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The Welfare Economics of Rural to Urban Migration: The Harris-Todaro Model Revisited


  • Thomas Krichel


  • Paul Levine



The Harris-Todaro model of rural to urban migration is extended to include urban agglomeration effects, some urban real wage flexibility and a government budget constraint. Without employment subsidies, laissez-faire migration is excessive unless real wage flexibility and agglomeration effects are high. Laissez-faire migration is too low compared with the first best outcome supported by a subsidies, if its financing involves no costs. Simulations suggest that such a program would imply a substantial increase in taxation. If, as seems likely, an increase of this magnitude involves economic costs, then the optimal outcome falls well short of first best.

Suggested Citation

  • Thomas Krichel & Paul Levine, 1997. "The Welfare Economics of Rural to Urban Migration: The Harris-Todaro Model Revisited," School of Economics Discussion Papers 9702, School of Economics, University of Surrey.
  • Handle: RePEc:sur:surrec:9702

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    1. Burda, Michael C & Funke, Michael, 1992. "Trade Unions, Wages and Structural Adjustment in the New German States," CEPR Discussion Papers 652, C.E.P.R. Discussion Papers.
    2. N. Jayaram & Surendra K. Gupta & A.P. Barnabas & Sachchidananda & P.S. Pachauri & M.L. Khattar & B.N. Sampath & H. R. Khanna, 1985. "India," India Quarterly: A Journal of International Affairs, , vol. 41(1), pages 177-179, January.
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    Cited by:

    1. Komei Sasaki & Ismail Issah & Tariq Khan, 2004. "Do Migrants React to Infrastructure Difference between Urban and Rural Areas?:Development and Application of an Extended Harris-Todaro Model," ERSA conference papers ersa04p26, European Regional Science Association.
    2. Clemente, Jesus & Pueyo, Fernando & Sanz, Fernando, 2008. "A migration model with congestion costs: Does the size of government matter," Economic Modelling, Elsevier, vol. 25(2), pages 300-311, March.
    3. Pi Jiancai & Zhou Yu, 2015. "Rural Property Rights, Migration, and Welfare in Developing Countries," The B.E. Journal of Economic Analysis & Policy, De Gruyter, vol. 15(3), pages 997-1029, July.
    4. MORITA Tadashi & SAWADA Yukiko & YAMAMOTO Kazuhiro, 2016. "Subsidy Competition, Imperfect Labor Market, and Endogenous Entry of Firms," Discussion papers 16096, Research Institute of Economy, Trade and Industry (RIETI).
    5. Stephen Drinkwater & Paul Levine & Emanuela Lotti & Joseph Pearlman, 2003. "The Economic Impact of Migration: A Survey," School of Economics Discussion Papers 0103, School of Economics, University of Surrey.
    6. Chul-In Lee, 2015. "Agglomeration, search frictions and growth of cities in developing economies," The Annals of Regional Science, Springer;Western Regional Science Association, vol. 55(2), pages 421-451, December.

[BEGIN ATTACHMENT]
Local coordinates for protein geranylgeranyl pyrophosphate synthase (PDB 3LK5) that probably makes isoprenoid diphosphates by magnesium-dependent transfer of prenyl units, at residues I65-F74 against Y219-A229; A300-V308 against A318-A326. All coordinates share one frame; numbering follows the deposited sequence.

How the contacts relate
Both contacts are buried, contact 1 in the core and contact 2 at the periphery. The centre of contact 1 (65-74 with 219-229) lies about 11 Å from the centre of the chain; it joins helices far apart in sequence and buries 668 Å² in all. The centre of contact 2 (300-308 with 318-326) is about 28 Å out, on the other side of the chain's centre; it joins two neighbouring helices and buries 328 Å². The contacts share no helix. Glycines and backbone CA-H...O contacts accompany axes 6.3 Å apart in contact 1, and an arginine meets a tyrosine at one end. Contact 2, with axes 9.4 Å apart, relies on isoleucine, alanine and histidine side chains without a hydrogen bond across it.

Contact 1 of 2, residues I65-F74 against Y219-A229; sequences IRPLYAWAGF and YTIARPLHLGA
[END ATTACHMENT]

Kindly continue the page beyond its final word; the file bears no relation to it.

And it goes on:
7. Jiancai Pi & Yu Zhou, 2015. "The impacts of corruption on wage inequality and rural–urban migration in developing countries," The Annals of Regional Science, Springer;Western Regional Science Association, vol. 54(3), pages 753-768, May.
    8. Roberto A. De Santis, 2003. "The Impact of a Customs Union with the European Union on Internal Migration in Turkey," Journal of Regional Science, Wiley Blackwell, vol. 43(2), pages 349-372.
    9. Maureen Kilkenny, 2010. "Urban/Regional Economics And Rural Development," Journal of Regional Science, Wiley Blackwell, vol. 50(1), pages 449-470.
    10. Pekkala, Sari, 2003. "What Draws People to Urban Growth Centers: Jobs vs. Pay?," Discussion Papers 310, VATT Institute for Economic Research.
    11. Sabates, Ricardo, 2000. "Job Search and Migration in Peru," Journal of Regional Analysis and Policy, Mid-Continent Regional Science Association, vol. 30(2).
    12. Tadashi Morita & Yukiko Sawada & Kazuhiro Yamamoto, 2017. "Subsidy competition, imperfect labor markets, and the endogenous entry of firms," Discussion Papers in Economics and Business 17-07, Osaka University, Graduate School of Economics and Osaka School of International Public Policy (OSIPP).

    More about this item

    JEL classification:

    • F22 - International Economics - - International Factor Movements and International Business - - - International Migration
    • J61 - Labor and Demographic Economics - - Mobility, Unemployment, Vacancies, and Immigrant Workers - - - Geographic Labor Mobility; Immigrant Workers
    • O15 - Economic Development, Innovation, Technological Change, and Growth - - Economic Development - - - Economic Development: Human Resources; Human Development; Income Distribution; Migration


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